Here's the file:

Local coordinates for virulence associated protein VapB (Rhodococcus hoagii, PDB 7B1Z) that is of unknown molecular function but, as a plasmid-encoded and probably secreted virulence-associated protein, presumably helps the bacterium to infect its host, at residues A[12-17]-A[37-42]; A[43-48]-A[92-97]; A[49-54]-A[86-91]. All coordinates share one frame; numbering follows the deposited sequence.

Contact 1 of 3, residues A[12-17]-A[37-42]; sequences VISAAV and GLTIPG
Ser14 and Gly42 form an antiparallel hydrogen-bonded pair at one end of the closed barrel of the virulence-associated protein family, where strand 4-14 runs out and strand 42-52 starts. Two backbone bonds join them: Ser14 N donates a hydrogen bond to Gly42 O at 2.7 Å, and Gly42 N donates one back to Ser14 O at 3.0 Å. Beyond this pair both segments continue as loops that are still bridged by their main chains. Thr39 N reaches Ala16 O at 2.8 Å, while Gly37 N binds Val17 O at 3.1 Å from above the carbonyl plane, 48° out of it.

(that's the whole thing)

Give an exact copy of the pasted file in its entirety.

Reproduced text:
Local coordinates for virulence associated protein VapB (Rhodococcus hoagii, PDB 7B1Z) that is of unknown molecular function but, as a plasmid-encoded and probably secreted virulence-associated protein, presumably helps the bacterium to infect its host, at residues A[12-17]-A[37-42]; A[43-48]-A[92-97]; A[49-54]-A[86-91]. All coordinates share one frame; numbering follows the deposited sequence.

Contact 1 of 3, residues A[12-17]-A[37-42]; sequences VISAAV and GLTIPG
Ser14 and Gly42 form an antiparallel hydrogen-bonded pair at one end of the closed barrel of the virulence-associated protein family, where strand 4-14 runs out and strand 42-52 starts. Two backbone bonds join them: Ser14 N donates a hydrogen bond to Gly42 O at 2.7 Å, and Gly42 N donates one back to Ser14 O at 3.0 Å. Beyond this pair both segments continue as loops that are still bridged by their main chains. Thr39 N reaches Ala16 O at 2.8 Å, while Gly37 N binds Val17 O at 3.1 Å from above the carbonyl plane, 48° out of it.